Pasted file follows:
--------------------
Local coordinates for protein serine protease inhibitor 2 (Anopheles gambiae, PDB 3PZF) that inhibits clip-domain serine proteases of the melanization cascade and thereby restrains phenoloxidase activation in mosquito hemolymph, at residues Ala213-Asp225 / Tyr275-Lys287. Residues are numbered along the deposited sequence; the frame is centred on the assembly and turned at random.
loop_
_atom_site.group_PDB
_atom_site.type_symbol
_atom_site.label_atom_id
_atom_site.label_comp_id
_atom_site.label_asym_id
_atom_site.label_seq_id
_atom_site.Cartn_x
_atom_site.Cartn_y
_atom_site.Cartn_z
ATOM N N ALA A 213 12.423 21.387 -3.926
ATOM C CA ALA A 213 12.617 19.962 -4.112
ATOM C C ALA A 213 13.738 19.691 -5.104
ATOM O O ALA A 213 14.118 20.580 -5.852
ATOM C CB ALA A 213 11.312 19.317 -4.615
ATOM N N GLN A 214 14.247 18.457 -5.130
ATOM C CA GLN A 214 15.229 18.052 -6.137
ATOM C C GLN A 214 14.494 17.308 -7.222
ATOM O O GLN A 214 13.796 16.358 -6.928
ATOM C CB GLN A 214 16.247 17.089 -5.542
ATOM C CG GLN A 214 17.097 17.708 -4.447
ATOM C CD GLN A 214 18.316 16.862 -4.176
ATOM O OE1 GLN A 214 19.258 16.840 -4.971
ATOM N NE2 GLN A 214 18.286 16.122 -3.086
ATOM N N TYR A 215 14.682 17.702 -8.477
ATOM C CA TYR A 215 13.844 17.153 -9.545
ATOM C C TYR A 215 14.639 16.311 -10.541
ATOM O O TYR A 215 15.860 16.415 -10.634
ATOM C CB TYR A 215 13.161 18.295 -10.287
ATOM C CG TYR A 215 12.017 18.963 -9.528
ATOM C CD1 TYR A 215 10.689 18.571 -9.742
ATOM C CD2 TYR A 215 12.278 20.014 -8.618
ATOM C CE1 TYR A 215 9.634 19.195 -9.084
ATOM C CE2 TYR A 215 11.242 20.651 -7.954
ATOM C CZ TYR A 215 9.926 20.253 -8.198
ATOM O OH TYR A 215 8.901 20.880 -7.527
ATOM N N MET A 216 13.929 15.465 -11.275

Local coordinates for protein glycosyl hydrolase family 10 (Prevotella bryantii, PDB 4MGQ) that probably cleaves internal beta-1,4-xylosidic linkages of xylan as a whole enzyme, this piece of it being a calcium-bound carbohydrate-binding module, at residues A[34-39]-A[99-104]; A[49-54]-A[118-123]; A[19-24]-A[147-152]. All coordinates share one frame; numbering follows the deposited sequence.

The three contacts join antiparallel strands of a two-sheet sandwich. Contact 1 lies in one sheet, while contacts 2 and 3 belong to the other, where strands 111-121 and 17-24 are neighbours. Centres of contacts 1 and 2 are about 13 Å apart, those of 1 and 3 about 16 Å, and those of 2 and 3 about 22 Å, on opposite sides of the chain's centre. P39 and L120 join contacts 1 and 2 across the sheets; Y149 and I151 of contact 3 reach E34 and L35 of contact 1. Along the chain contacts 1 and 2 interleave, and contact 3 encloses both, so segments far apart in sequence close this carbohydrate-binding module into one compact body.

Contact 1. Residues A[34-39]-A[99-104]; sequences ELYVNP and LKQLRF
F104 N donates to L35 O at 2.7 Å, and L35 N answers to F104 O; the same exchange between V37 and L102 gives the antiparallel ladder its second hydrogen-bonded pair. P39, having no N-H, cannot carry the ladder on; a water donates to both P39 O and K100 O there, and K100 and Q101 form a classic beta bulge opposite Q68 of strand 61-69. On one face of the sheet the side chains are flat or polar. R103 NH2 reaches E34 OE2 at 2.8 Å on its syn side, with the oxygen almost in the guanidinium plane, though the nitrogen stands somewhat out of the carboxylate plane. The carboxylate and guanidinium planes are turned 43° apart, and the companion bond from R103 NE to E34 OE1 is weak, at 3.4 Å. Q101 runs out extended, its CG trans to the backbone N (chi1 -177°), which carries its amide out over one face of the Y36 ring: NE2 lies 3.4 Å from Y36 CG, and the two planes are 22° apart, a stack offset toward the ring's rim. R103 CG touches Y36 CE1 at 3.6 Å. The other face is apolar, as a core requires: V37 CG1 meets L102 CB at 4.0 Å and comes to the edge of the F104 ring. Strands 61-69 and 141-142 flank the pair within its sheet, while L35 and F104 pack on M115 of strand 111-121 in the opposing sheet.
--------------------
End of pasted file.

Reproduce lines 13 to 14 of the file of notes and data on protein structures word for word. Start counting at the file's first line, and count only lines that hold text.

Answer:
ATOM C CA ALA A 213 12.617 19.962 -4.112
ATOM C C ALA A 213 13.738 19.691 -5.104